Thursday 26 January 18:00 - 21:00

HOFA Gallery
11 Bruton Street

Tickets Unavailable

Gao Xintong | Beyond Visible

Performing & Visual Arts



Solo show by Gao Xintong HOFA, London

Curated by Dagmar Carnevale Lavezzoli at Crysalis

“Art does not reproduce the visible; rather, it makes visible.”

Paul Klee

Gao Xintong’s research draws inspiration from the art of great Western masters including Picasso and Boccioni, to name but a few, and the centuries-old practice of Shan-Shui 山水 - traditional Chinese landscape painting. As a young artist from China currently based in Italy, his art becomes the result of living between Eastern and Western civilisations.

Absorbing aspects from both cultures, Gao brings forth his own Weltanshaung by deconstructing and rebuilding visual elements through a vibrant colour scheme mixed with subtle transparencies. His pieces often seek to create an illusion by manipulating people’s perceptions of portraits. These are abstract visions, yet when viewed appear to be akin to human faces.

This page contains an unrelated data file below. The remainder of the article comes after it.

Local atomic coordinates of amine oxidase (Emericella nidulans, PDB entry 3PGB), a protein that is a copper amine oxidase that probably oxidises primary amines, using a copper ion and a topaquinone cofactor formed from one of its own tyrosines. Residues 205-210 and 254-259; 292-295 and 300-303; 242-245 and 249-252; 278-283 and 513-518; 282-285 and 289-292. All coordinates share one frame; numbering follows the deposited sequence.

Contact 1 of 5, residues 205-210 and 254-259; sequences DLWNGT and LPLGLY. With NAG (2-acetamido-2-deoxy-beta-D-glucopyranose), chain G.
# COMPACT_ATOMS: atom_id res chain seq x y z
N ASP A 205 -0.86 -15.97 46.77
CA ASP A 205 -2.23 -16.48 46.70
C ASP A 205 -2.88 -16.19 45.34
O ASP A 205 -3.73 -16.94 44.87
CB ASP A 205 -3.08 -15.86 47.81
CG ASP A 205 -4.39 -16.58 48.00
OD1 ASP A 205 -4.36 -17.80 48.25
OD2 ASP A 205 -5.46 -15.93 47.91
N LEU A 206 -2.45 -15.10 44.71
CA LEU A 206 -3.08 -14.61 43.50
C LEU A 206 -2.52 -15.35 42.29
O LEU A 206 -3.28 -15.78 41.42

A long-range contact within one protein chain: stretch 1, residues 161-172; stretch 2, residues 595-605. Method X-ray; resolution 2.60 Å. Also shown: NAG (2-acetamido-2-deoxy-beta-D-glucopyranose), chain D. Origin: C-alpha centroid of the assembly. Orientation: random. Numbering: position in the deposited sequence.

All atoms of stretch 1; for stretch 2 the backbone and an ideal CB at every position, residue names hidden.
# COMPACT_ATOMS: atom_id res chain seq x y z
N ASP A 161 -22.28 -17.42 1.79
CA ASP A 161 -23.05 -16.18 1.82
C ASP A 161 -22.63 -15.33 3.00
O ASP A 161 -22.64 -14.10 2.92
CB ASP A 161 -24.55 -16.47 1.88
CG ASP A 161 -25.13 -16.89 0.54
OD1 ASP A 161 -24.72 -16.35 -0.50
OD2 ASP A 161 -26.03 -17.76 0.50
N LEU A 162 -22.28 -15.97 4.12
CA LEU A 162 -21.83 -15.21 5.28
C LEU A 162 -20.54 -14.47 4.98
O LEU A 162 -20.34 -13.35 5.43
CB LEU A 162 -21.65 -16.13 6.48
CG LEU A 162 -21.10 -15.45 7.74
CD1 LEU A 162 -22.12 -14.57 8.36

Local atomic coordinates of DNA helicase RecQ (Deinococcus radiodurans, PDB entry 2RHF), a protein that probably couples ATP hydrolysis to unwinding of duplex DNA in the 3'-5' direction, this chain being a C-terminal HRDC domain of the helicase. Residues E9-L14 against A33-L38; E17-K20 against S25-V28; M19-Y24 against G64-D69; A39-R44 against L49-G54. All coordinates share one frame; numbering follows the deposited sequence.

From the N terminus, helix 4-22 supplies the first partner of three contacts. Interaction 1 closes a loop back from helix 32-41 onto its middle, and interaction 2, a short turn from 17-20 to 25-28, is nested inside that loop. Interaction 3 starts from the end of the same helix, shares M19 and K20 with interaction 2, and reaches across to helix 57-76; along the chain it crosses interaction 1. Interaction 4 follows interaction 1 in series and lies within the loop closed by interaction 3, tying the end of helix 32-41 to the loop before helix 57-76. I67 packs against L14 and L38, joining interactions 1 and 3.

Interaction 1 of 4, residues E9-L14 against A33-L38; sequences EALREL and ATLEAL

Drawing on the heterogeneity of figurative possibilities Gao extracts an improbable figure - a figure that can go beyond its own limits, expanding into light and motion. Alluding to a similarity yet distancing himself from it, Gao Xintong’s aim is not that of depicting recognisable features. On the contrary, his figures are a lyrical attempt to capture the immaterial realm beyond the visible world, creating a continuity with the spirit of the ancient Shan-Shui paintings [1].

Seeking to originate forms growing out of colours, and colours growing out of forms, the final composition reveals a unified holistic vision where reminiscences of human and natural shapes emerge as mosaics of unpredictable possibilities, inviting us to go beyond fixed patterns and challenging our perceptions.

Gao Xintong’s works celebrate a painterly encounter between what is hidden and what is manifest, between movement and fixity, between brushstrokes and nuances, ultimately yearning towards the Yin-Hsien 隐显 (invisible-visible) “the art of not showing everything in order to keep the breath alive and the mystery intact” [2].

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